Subject: Re: O'reilly subjugated to the Lisp juggenaut (well, almost ;-)
From: Erik Naggum <>
Date: 18 Jan 2004 03:17:14 +0000
Newsgroups: comp.lang.lisp
Message-ID: <>

* Frode Vatvedt Fjeld
| Could you expand on this observation?  I mean, how were they too
| successful, and how did this cause their deaths?

  Being too successful is one of life's biggest risks, but a risk that
  has received relatively little attention, primarily because the too
  successful simply die off after a very brief period, leaving few, if
  any, traces of their existence.

  What makes natural selection work is that regardless of which random
  factor constitutes the crucial advantage that allows breeding, a large
  number of incidental factors are inherited from both parents by random
  but without perfect fidelity, so even after a long chain of successful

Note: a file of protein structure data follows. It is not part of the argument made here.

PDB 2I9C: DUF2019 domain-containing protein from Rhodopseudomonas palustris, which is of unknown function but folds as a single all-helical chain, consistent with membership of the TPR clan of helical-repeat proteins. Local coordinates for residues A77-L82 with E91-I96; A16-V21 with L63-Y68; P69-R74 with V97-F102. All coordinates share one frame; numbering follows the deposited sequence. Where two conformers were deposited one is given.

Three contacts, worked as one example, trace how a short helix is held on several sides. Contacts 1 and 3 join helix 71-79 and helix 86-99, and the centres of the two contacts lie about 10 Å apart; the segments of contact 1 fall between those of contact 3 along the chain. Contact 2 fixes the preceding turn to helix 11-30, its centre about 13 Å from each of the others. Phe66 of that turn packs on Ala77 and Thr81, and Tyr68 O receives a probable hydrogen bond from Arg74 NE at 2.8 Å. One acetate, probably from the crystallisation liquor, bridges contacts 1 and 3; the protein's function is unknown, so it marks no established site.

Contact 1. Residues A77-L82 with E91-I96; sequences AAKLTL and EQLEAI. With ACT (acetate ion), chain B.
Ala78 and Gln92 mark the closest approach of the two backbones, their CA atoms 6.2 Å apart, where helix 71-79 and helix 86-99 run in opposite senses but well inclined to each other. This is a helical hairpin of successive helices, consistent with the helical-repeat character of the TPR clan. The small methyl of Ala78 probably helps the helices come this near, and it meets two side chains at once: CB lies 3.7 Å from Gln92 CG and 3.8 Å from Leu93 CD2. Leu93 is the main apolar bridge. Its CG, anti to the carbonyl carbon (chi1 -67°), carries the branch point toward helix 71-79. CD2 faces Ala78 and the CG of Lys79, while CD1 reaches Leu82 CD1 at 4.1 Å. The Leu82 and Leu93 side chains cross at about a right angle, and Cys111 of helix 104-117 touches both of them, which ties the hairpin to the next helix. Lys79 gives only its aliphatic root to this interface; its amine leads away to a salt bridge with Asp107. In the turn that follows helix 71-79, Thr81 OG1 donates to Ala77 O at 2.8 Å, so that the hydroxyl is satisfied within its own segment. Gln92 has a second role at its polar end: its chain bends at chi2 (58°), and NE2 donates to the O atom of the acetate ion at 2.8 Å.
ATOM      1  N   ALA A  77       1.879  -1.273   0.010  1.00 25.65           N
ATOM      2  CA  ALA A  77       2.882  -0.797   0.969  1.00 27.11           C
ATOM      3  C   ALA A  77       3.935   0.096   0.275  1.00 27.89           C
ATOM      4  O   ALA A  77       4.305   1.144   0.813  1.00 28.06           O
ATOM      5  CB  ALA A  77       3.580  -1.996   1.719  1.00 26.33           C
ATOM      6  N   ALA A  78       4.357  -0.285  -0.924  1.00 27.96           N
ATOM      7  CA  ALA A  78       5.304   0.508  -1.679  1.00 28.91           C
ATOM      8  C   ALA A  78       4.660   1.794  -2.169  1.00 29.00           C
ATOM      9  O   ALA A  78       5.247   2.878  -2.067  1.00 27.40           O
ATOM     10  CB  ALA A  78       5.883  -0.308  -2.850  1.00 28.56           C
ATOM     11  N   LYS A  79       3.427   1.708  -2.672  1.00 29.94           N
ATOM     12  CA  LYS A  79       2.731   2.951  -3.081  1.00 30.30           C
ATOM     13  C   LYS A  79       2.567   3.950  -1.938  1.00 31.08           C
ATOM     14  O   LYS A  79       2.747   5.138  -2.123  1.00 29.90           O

breeding of the advantageous factor, all sorts of incidental factors
  show variation, which means that when the conditions that made the
  advantageous factor advantageous change, there will be a large number
  of previously non-winning individuals who are suddenly better adapted
  than the previously winning individuals.  Over time, conditions always
  change, so various factors are selected for, and over sufficient time,
  a large number of advantageous factors are present in the population.

  If, however, one factor is too successful, it will continue to be the
  winning factor regardless of the variation in the other factors over
  the range of variation in the conditions, and therefore will stifle
  the development of other advantageous factors until the conditions
  change sufficiently that it no longer is the winning factor.  At this
  point, the whole population is ill prepared for the change, and may